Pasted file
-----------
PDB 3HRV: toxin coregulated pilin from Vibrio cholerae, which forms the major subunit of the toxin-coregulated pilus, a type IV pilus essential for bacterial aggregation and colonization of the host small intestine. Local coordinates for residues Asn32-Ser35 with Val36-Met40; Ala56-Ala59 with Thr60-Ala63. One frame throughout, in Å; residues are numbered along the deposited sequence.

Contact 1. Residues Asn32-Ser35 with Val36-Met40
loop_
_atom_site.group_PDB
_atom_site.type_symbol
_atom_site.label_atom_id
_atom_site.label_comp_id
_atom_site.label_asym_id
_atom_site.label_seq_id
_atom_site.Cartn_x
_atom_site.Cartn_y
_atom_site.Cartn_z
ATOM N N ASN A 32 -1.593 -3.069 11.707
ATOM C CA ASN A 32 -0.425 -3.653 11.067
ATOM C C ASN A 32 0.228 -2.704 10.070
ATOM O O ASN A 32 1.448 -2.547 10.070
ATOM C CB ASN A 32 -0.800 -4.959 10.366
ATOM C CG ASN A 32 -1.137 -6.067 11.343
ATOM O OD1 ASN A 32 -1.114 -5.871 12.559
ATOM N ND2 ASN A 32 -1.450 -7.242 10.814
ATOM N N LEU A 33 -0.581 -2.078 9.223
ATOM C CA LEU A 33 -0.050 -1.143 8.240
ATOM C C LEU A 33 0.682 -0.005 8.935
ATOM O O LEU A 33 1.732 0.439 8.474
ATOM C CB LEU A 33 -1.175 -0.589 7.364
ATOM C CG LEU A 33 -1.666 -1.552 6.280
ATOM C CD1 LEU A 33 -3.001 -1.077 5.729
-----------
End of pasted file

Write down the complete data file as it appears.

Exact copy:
PDB 3HRV: toxin coregulated pilin from Vibrio cholerae, which forms the major subunit of the toxin-coregulated pilus, a type IV pilus essential for bacterial aggregation and colonization of the host small intestine. Local coordinates for residues Asn32-Ser35 with Val36-Met40; Ala56-Ala59 with Thr60-Ala63. One frame throughout, in Å; residues are numbered along the deposited sequence.

Contact 1. Residues Asn32-Ser35 with Val36-Met40
loop_
_atom_site.group_PDB
_atom_site.type_symbol
_atom_site.label_atom_id
_atom_site.label_comp_id
_atom_site.label_asym_id
_atom_site.label_seq_id
_atom_site.Cartn_x
_atom_site.Cartn_y
_atom_site.Cartn_z
ATOM N N ASN A 32 -1.593 -3.069 11.707
ATOM C CA ASN A 32 -0.425 -3.653 11.067
ATOM C C ASN A 32 0.228 -2.704 10.070
ATOM O O ASN A 32 1.448 -2.547 10.070
ATOM C CB ASN A 32 -0.800 -4.959 10.366
ATOM C CG ASN A 32 -1.137 -6.067 11.343
ATOM O OD1 ASN A 32 -1.114 -5.871 12.559
ATOM N ND2 ASN A 32 -1.450 -7.242 10.814
ATOM N N LEU A 33 -0.581 -2.078 9.223
ATOM C CA LEU A 33 -0.050 -1.143 8.240
ATOM C C LEU A 33 0.682 -0.005 8.935
ATOM O O LEU A 33 1.732 0.439 8.474
ATOM C CB LEU A 33 -1.175 -0.589 7.364
ATOM C CG LEU A 33 -1.666 -1.552 6.280
ATOM C CD1 LEU A 33 -3.001 -1.077 5.729